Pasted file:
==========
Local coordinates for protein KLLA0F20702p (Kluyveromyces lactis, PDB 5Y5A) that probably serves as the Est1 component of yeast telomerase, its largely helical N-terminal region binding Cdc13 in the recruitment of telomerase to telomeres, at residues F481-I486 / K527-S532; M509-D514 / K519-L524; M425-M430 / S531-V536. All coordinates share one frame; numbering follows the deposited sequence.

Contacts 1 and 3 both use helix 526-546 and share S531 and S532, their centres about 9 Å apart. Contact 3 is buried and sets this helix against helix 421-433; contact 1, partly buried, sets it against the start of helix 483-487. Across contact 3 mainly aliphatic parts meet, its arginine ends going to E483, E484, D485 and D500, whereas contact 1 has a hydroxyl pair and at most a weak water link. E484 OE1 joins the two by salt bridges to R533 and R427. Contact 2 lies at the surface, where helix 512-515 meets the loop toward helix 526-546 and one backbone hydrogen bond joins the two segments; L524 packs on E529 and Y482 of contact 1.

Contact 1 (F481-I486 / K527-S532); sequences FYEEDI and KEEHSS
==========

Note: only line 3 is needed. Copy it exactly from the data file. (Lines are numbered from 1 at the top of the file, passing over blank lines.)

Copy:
Contact 1 (F481-I486 / K527-S532); sequences FYEEDI and KEEHSS